IBM Security X-Force has warned that the Shifu banking Trojan, which had been observed in Japan attacking the Japanese financial sector, has been identified “in the wild” in the UK.
It comes less than a month after IBM security researchers identified the malware in Japan. The company claims the Trojan has been targeted at UK financial institutions with a bespoke configuration aimed at 18 new targets.
IBM claims that it is “actively attacking online banking customers in order to perform fraudulent transactions”.
According to IBM Trusteer cyber security evangelist Limor Kessem, “the Shifu Trojan may be new crimeware, but its inner workings are not entirely unfamiliar. The malware relies on a few tried-and-true Trojan mechanisms from other infamous crimeware codes. It appears that Shifu’s internal makeup is being composed by savvy developers who are intimately familiar with other types of banking malware.”
She continues: “Beyond dressing Shifu with select features from the more nefarious codes known to information security professionals, these developers are already working on internal changes to Shifu. These are designed to ensure the Trojan’s security evasion mechanisms continue to perform.
“For example, in its new, UK-dedicated samples, Shifu no longer injects into the explorer.exe process. Rather, it has modified its action path to launch a new svchost instance and performs all actions from that process instead.”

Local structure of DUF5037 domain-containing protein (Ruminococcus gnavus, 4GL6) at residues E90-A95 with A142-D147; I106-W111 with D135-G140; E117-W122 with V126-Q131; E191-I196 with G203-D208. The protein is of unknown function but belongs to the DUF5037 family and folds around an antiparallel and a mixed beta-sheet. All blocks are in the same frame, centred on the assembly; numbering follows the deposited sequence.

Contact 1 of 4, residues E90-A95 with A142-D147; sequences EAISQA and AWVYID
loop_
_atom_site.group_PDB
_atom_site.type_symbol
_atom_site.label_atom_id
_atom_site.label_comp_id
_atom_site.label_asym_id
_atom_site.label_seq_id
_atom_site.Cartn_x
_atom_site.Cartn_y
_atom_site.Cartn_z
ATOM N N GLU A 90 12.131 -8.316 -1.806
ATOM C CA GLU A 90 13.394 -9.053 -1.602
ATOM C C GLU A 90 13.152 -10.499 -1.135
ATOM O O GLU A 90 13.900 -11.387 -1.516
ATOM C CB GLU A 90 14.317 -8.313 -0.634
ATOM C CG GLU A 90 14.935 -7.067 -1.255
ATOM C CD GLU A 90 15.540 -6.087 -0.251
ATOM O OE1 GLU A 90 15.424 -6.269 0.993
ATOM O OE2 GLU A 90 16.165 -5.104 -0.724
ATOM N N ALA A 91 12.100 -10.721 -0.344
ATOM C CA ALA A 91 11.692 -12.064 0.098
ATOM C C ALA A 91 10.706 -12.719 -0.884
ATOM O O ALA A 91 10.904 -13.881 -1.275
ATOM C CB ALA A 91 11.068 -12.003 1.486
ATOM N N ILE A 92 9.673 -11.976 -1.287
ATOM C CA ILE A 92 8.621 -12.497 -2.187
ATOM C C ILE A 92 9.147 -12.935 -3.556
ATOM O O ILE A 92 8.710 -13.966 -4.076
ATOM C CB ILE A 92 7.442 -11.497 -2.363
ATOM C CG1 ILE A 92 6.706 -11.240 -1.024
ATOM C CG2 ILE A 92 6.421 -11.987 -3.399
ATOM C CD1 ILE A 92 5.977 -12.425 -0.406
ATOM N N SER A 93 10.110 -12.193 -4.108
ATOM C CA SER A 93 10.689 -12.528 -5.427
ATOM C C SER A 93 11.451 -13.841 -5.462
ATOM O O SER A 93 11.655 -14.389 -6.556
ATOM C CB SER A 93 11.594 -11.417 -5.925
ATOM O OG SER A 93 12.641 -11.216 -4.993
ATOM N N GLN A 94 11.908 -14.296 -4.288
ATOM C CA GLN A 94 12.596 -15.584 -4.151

The malware started spreading in the UK in mid-September with just “a few machine infections per day”. While the campaign, formally identified on 22 September, is modest, IBM X-Force researchers have warned that a more widespread attack is likely to follow, with the rest of Europe and the US also likely in the attackers’ sights.
“To infect users, online banking and wealth management customers are being led to poisoned websites hosting the Angler exploit kit (EK), likely through links in email spam,” warns Kessem.
“Although Angler is used by many cybercriminals, they all rely on its ability to evade security mechanisms and its multistep attack technique. To keep automated security off its tracks, Angler attacks are based on a redirection scheme that begins with a clean page or advertising banner and eventually lands on an Angler-poisoned page. The victim’s endpoint is then scanned for the corresponding vulnerabilities, followed by exploitation and the eventual payload drop.”